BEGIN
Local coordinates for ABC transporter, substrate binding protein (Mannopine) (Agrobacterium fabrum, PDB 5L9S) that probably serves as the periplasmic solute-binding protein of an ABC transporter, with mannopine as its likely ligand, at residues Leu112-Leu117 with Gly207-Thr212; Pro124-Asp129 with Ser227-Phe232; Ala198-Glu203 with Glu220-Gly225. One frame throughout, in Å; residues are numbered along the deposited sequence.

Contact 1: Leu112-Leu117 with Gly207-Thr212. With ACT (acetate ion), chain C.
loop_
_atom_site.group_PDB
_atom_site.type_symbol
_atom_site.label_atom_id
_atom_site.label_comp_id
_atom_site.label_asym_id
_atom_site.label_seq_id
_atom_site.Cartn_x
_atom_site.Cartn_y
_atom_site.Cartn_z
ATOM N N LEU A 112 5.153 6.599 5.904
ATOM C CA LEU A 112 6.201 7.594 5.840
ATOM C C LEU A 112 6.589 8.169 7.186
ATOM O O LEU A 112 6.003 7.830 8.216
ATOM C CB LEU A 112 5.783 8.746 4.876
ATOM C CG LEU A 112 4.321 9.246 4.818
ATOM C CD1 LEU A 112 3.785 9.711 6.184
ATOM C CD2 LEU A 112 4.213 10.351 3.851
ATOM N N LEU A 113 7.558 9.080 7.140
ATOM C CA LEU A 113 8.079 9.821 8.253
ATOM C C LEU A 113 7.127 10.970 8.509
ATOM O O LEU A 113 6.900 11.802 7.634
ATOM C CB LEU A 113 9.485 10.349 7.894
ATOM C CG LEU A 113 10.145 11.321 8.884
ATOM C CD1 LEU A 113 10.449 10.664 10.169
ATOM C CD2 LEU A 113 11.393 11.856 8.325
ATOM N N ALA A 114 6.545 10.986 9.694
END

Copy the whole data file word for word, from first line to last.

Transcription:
Local coordinates for ABC transporter, substrate binding protein (Mannopine) (Agrobacterium fabrum, PDB 5L9S) that probably serves as the periplasmic solute-binding protein of an ABC transporter, with mannopine as its likely ligand, at residues Leu112-Leu117 with Gly207-Thr212; Pro124-Asp129 with Ser227-Phe232; Ala198-Glu203 with Glu220-Gly225. One frame throughout, in Å; residues are numbered along the deposited sequence.

Contact 1: Leu112-Leu117 with Gly207-Thr212. With ACT (acetate ion), chain C.
loop_
_atom_site.group_PDB
_atom_site.type_symbol
_atom_site.label_atom_id
_atom_site.label_comp_id
_atom_site.label_asym_id
_atom_site.label_seq_id
_atom_site.Cartn_x
_atom_site.Cartn_y
_atom_site.Cartn_z
ATOM N N LEU A 112 5.153 6.599 5.904
ATOM C CA LEU A 112 6.201 7.594 5.840
ATOM C C LEU A 112 6.589 8.169 7.186
ATOM O O LEU A 112 6.003 7.830 8.216
ATOM C CB LEU A 112 5.783 8.746 4.876
ATOM C CG LEU A 112 4.321 9.246 4.818
ATOM C CD1 LEU A 112 3.785 9.711 6.184
ATOM C CD2 LEU A 112 4.213 10.351 3.851
ATOM N N LEU A 113 7.558 9.080 7.140
ATOM C CA LEU A 113 8.079 9.821 8.253
ATOM C C LEU A 113 7.127 10.970 8.509
ATOM O O LEU A 113 6.900 11.802 7.634
ATOM C CB LEU A 113 9.485 10.349 7.894
ATOM C CG LEU A 113 10.145 11.321 8.884
ATOM C CD1 LEU A 113 10.449 10.664 10.169
ATOM C CD2 LEU A 113 11.393 11.856 8.325
ATOM N N ALA A 114 6.545 10.986 9.694